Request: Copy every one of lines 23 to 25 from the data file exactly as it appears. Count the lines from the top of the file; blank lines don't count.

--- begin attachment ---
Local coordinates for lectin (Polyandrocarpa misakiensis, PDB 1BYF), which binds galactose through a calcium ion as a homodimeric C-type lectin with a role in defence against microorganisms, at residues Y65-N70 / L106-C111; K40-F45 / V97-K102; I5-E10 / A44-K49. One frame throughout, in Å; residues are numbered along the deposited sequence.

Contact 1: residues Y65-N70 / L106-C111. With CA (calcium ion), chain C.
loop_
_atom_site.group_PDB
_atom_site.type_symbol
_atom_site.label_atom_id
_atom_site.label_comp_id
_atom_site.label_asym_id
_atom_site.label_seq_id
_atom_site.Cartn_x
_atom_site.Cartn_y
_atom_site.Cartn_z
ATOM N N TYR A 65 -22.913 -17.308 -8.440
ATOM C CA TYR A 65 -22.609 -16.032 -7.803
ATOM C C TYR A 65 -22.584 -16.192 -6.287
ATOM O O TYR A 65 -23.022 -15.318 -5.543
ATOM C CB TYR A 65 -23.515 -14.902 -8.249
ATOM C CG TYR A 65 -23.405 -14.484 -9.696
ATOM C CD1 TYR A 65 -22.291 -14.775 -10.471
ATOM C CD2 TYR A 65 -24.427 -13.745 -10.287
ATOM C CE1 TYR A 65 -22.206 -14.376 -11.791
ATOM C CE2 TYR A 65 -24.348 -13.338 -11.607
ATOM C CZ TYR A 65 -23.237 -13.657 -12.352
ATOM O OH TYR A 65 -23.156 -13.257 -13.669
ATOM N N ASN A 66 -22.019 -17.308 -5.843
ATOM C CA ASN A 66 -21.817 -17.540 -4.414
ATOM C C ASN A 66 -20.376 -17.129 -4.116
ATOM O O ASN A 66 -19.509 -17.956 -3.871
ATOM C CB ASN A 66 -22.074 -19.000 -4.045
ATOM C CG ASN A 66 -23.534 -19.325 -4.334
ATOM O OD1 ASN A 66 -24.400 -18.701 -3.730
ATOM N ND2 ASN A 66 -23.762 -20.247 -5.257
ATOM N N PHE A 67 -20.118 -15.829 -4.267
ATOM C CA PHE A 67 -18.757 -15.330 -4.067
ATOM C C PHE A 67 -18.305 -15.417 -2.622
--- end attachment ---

ATOM C CZ TYR A 65 -23.237 -13.657 -12.352
ATOM O OH TYR A 65 -23.156 -13.257 -13.669
ATOM N N ASN A 66 -22.019 -17.308 -5.843